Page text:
Just tonight I was reading my now 28 year old son some of your stories, reminding him how early he learned about the ugly side of local politics. He said the events of 1986 are indelibly engraved in his memory, enhancing his continued belief in citizen action. Take you kids with you when you are out campaigning. It reminds voters that your issues affect families and children, and serves as an unforgettable teaching tool for the kids.

    In another circumstance, one of our group’s signature gatherers was collecting signatures in a public park, was assaulted by employees of Chamber of Commerce members. They squirted him with relish and mustard from the park’s refreshment stand. My friend contacted the police, but when they arrived at the park they arrested my friend, rather than the Chamber of Commerce goons, because the goons complained to the police that they had been pelted with relish and mustard when my friend shook the condiments off his petition clip board and sign. At the time, our city had a reputation of defendants accidentally dying while in custody at the local police station, so we had to rush down and bail him out. The pro-development City Council convinced the District Attorney to prosecute our signature gatherer for “trespassing in a public park”. After a 5 day trial, our signature gatherer was acquitted, and filed a Federal rights lawsuit against the city under 42 USC 1983. Rather than be practical, pay our signature gatherer’s attorneys fees spent defending against his unlawful arrest, our City Council spent well over $500,000 on their attorneys fees defending the case, stubbornly claiming that they would “never give in to our little group.” Our signature gatherer won his case in Federal court, after an appeal to the 9th Circuit by the City Council. That incident taught us to “never give up”. For those of you who have Lexis or Westlaw, you can read the old appellate case by global searching the word Sloman.

    My point in telling you these old stories is that nothing really changes when real estate development and ballot measures are involved. You just have to keep plugging along, being creative, communicating with the voters, and you will prevail.

    In 23 years, you too will have some amazing stories to tell your grandchildren about how the foot soldiers of democracy really work.

  • Jon Spangler says:

    So this is how Alamedans welcome our guests and visitors who come here to work in the democratic process?

    I would be more inclined to believe David Howard’s claims (above) if he himself had not consistently misrepresented the truth in public meetings and in print–and been caught in the act.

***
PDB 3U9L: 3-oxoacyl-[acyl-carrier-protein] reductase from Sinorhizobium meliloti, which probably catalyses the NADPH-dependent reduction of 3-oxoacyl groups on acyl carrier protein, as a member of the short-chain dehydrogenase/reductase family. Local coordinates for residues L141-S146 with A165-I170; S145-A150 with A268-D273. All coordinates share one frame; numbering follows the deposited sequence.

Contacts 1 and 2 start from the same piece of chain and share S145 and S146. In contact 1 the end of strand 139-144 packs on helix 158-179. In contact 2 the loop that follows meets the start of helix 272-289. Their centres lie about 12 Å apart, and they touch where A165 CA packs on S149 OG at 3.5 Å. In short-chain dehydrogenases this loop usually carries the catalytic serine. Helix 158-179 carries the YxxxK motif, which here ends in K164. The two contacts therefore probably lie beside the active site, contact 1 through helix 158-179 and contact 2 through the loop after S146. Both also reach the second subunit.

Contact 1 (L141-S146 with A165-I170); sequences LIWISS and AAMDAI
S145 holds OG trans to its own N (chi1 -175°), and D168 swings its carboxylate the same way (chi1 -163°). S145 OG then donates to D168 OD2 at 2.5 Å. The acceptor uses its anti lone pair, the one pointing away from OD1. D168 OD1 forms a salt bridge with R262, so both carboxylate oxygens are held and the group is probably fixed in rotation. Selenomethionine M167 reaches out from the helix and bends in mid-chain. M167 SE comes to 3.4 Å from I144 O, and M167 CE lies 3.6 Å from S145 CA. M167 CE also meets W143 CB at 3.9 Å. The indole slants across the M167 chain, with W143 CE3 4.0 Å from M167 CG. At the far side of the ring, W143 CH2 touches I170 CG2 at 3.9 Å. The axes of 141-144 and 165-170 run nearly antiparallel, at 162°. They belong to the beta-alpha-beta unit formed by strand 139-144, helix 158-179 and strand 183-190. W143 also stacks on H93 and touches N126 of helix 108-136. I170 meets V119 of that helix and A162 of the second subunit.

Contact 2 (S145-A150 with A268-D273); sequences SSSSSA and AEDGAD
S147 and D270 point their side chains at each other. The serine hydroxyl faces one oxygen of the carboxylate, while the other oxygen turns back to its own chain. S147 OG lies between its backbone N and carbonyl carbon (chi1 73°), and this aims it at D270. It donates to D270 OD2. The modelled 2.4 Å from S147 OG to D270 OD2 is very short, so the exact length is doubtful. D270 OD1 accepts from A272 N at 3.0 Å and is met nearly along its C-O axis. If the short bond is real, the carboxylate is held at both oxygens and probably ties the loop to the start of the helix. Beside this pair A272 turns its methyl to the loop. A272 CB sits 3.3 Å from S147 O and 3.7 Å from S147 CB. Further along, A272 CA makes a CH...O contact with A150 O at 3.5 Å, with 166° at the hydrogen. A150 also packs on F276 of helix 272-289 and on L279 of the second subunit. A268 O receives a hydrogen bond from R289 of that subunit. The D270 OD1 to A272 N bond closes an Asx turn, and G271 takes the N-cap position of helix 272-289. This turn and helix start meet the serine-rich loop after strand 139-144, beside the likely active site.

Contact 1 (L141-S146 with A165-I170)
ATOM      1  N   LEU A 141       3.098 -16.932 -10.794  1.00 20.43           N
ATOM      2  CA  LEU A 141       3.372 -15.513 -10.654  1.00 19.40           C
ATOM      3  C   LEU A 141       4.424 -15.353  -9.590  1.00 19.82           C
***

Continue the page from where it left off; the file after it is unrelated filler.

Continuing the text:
The petition is valid, and, although I personally dislike paid petition signing as less democratic, it is a legal method of putting a measure on the ballot–which, in itself is a very democratic thing to do. The people who are signing it or who are being paid to collect signatures should not be harassed by overzealous “natives” spreading untruth or hostility.

    In any case, what are David Howard and others afraid of?

    Shouldn’t Alameda’s “foot soldiers of democracy” who oppose the SunCal development welcome a fair and open community debate in which all the facts can be discussed at length in better places than in front of a grocery store on the sidewalk?

    I, too, consider myself a “foot soldier of democracy,” and have signed several petitions to place measures on the ballot that I did not agree with, so that the voters–all of us–could decide important issues at the ballot box, not with theatrics on a city sidewalk.

  • David Howard says:

    Jon – the evidence of the signature-gatherers’ mis-behavior is overwhelming and documented by several people other than myself. And nobody is harrassing the signature gatherers – in case you haven’t been reading, it’s the signature gatherers that are harrassing voters and assaulting journalists.

    We’re not afraid of a fair vote, or a fair attempt to gather signatures. Nobody had any interest in handing out flyers until we heard about the lies the signature-gatherers were telling.

    How SunCal runs the signature gathering campaign is how they will run the vote campaign if their petition gets on the ballot – with lies and deceit. And as we saw recently in New Mexico, they are prepared to pour tons of money into the campaign.

    Many people who have signed the petition have regretted it, and asked to remove their signature. You can’t take back your vote once it’s cast.

    It’s very clear what we’re afraid of: that SunCal will run a deceitful, mis-leading campaign, as they are doing with signature gathering, and afterwards, people will regret voting in favor of a bad initiative based on SunCal’s lies, but by then, there will be no turning back, no rescinding your vote.